Queens Mamas Spotlight: Annabel Short & the 30th Ave Project
Started by Annabel Short, the concept of this project is pretty simple: over the past year, she has interviewed 52 residents and shop owners/employees along 30th Avenue in Astoria. By doing so, she really highlighted the changing times and also the incredible diversity in Queens.
I had the opportunity to speak with Annabel and ask her a few questions about what motivated her to start this project, and what she hopes people will take away from it.
There’s the sense that the neighborhood is always changing, in a dynamic way, while managing to retain a lot of its basic character. And there’s the wonderful fact that you’re living somewhere with a strong sense of community, but at the same time you have all the inspiration of a megacity at your fingertips – with the hopes, disappointments and experiences that come with that. It may not be the most easy or comfortable environment to bring a child up in (what is?!) but there’s certainly no shortage of things for them to learn from.
There are certainly parallels with London: both are diverse, international cities. But in very general terms I’d say the interaction between people of different backgrounds is more open in Queens (and other parts of NYC) than in London.
What was your motivation behind starting the 30th Ave. Project?
I trained as a journalist and enjoy hearing people’s stories, and communicating them. I realized that there are thousands of stories to be told right here on my doorstep. I also knew that a lot less is written about Queens than other parts of the city, and that information is a crucial part of community-building. So I thought why not tell the story of the neighborhood – or at least part of the story – through individual interviews with people who live and work here.
I was lucky to have a lot of support from my husband Carlos through the project (he’s an English professor and proof-read the write-ups before I posted them!). Though no doubt he’s also relieved I’m not continuing to do an interview a week in the coming year as well.
What was the general response from people you interviewed? Were they excited to tell their stories? Did you experience any resistance?
Overall it was positive and people enjoyed telling their stories. There’s something about an audio-recorder that sometimes prompts people to say things that surprise even themselves. And people were excited to see their interviews online, or on the hard copy that I would give to them after posting it.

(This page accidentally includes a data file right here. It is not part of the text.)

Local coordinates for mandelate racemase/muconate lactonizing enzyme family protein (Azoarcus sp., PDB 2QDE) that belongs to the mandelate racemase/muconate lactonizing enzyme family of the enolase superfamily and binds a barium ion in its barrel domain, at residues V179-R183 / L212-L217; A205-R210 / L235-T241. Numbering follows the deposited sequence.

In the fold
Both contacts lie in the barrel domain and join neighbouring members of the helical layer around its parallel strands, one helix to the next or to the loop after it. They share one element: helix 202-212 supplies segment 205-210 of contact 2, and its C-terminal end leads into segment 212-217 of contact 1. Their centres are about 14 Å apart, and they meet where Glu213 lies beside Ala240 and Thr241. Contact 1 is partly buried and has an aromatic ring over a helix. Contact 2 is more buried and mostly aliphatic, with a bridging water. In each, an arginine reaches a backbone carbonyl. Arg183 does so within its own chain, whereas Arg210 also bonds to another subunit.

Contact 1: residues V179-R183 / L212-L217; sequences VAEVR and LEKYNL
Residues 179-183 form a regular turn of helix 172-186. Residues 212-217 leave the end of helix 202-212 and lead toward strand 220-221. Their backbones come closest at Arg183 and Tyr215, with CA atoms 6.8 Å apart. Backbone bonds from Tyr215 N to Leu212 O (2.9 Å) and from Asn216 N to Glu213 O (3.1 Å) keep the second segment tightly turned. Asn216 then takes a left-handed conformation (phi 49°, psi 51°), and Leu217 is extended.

Getting the interviews did involve persistence though. I’d say that for each interview on the site, I probably asked around two or three people to be interviewed who declined. That’s totally understandable: they may have been shy to talk about themselves; too busy with their work; unsure what to make of this English girl coming up to them in the street; or wary of having their photographs and stories online. (One crossing guard who I asked, said, “you mean it’s going to be on the internet? After Weiner? No way!” I later did interview a crossing guard, Julia Bravo).
What is the next step for the project?
This month I’m donating the audio files and photos from the project to Queens Library, and they’re going to be used by the wonderful “Queens Memory Project” which was launched last year. The project brings together interviews and archival records from across the borough. I can’t think of a better place for them to be. Perhaps people coming across them a hundred years from now will find some interesting details among them! What do you hope people will take away from the project?
I’d say both information and inspiration. Information, in terms of people who live in Astoria knowing more about their neighborhood and its people, and people outside Astoria learning about it too. A few comments I got on the site and via email were from people who used to live in Astoria many years ago: they said it brought back memories, and also that they enjoyed getting a picture of how the same street they knew so well is today.
Inspiration, because it’s such a dynamic neighborhood, full of people to be inspired by. For example someone might read the interview with Melissa Rivera or with Sami Mobarak and be motivated to set up their own small business.
What did you take away from the project? Was it what you expected?
In some ways it was what I expected: I already walked up and down 30th Avenue each day and knew it would provide some wonderful interviews. In other ways it wasn’t. The interviews evolved in a more ad-hoc way than I imagined, each one unique in terms of how it came about, where it took place etc. Also, the neighborhood itself took on a more prominent role in the interviews than I had originally thought. I asked each person about their own lives and work, and also for their thoughts on Astoria. Themes and interconnections began to appear between the interviews.
An important lesson I took away was to have faith in the street! If I didn’t have an interview ready to post the following week I’d begin to get a bit edgy, in case I didn’t find one or set one up in time. So I’d venture out with my son on a Sunday morning. Invariably we would find someone happy to talk.
To read the interviews, Annabel’s own observations, and to look at the images that make up the project, visit 30th Avenue.